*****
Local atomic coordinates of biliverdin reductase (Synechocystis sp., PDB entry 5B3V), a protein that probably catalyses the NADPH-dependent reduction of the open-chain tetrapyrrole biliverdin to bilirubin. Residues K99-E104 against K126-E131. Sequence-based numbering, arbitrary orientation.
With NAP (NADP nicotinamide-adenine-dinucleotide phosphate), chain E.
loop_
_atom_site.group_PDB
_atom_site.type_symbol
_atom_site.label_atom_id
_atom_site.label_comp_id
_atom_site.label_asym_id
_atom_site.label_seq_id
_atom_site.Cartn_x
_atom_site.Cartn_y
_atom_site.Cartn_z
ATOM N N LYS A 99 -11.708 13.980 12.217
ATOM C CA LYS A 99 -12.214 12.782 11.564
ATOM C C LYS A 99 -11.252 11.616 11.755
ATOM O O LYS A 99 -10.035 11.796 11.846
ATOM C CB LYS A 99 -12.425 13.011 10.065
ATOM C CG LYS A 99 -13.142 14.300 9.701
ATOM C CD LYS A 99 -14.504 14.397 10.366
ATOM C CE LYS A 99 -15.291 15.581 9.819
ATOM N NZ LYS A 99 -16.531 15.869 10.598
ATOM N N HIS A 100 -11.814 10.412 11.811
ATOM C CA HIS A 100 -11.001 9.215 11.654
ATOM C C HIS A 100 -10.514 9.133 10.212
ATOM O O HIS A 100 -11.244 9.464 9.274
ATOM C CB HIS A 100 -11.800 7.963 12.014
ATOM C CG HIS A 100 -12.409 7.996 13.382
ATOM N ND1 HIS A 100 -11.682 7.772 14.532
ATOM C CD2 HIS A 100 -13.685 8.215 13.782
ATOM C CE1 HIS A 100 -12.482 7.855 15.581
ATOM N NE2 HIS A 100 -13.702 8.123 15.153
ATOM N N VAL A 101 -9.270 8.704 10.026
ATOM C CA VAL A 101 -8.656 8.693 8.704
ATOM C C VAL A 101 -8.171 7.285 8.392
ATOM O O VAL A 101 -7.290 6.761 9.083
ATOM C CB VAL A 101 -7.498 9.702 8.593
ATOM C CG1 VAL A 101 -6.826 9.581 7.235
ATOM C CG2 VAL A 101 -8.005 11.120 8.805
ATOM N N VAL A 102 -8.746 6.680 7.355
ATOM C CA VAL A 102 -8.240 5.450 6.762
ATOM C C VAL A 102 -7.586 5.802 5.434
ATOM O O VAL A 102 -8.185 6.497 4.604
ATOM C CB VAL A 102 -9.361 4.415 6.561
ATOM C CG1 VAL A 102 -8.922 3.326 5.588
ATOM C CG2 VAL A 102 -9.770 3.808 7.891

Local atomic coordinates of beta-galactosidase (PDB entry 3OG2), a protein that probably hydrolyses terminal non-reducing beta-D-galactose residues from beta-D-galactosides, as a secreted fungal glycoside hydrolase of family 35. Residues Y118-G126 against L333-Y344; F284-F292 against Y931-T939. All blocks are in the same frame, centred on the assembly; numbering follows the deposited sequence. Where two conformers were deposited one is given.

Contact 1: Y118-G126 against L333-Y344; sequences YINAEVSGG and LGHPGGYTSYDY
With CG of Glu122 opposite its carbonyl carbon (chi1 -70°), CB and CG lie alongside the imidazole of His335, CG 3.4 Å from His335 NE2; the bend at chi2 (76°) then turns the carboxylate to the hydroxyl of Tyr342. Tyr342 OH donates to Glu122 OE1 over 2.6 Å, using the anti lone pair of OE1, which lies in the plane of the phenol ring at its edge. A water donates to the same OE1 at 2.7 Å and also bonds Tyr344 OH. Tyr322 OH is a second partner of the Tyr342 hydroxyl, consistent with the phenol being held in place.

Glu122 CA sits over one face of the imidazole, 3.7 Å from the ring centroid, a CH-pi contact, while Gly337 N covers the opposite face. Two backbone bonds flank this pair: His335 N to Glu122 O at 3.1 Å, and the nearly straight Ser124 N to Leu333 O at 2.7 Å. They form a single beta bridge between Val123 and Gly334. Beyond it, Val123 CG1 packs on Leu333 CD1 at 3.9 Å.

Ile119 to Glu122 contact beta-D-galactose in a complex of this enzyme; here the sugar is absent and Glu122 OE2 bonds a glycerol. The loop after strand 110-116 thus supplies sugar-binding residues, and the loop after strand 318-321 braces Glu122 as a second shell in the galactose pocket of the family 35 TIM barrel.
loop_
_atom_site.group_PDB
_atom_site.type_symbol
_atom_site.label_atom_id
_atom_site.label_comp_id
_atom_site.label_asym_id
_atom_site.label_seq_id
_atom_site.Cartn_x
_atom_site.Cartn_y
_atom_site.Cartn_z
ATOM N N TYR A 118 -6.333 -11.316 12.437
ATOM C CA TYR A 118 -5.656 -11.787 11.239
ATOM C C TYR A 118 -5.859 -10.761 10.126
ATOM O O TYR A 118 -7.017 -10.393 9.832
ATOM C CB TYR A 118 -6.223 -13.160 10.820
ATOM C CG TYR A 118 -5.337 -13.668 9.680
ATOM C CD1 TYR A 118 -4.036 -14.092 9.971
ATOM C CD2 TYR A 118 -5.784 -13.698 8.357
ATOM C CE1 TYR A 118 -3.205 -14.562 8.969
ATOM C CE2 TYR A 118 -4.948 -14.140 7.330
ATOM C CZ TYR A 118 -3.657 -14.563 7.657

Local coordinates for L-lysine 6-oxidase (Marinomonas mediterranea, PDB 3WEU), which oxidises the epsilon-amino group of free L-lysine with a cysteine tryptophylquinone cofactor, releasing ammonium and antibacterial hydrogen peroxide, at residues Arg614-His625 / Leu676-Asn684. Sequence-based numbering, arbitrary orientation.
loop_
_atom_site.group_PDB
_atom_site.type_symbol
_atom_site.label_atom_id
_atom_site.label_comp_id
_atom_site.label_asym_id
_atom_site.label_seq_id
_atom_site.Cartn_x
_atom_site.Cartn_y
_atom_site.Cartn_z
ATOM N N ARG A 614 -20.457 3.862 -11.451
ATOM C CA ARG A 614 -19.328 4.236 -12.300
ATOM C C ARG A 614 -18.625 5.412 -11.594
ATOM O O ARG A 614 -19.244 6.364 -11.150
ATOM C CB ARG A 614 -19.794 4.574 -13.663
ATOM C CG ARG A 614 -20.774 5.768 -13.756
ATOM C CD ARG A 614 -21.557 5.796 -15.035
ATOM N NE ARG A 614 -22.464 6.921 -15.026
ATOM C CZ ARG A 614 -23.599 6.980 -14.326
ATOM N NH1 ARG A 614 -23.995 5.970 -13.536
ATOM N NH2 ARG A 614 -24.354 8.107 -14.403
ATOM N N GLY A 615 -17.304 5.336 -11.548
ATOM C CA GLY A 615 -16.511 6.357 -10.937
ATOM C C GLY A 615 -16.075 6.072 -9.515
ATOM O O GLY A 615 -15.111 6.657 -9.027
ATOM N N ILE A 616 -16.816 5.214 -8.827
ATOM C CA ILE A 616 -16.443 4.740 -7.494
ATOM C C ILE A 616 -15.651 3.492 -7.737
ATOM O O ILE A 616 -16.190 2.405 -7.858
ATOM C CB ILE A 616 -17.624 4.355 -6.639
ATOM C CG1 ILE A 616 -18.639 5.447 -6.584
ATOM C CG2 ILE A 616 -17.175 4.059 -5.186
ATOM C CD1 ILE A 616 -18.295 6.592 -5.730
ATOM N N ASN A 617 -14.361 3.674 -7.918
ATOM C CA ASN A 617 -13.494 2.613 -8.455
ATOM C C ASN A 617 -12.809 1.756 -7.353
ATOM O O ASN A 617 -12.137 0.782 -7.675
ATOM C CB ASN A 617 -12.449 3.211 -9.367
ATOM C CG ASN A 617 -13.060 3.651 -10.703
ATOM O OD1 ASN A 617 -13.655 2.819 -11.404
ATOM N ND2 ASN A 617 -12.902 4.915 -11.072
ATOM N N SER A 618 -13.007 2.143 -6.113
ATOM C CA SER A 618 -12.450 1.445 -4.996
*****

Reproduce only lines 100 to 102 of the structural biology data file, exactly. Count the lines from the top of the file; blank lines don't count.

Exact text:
ATOM C C ILE A 616 -15.651 3.492 -7.737
ATOM O O ILE A 616 -16.190 2.405 -7.858
ATOM C CB ILE A 616 -17.624 4.355 -6.639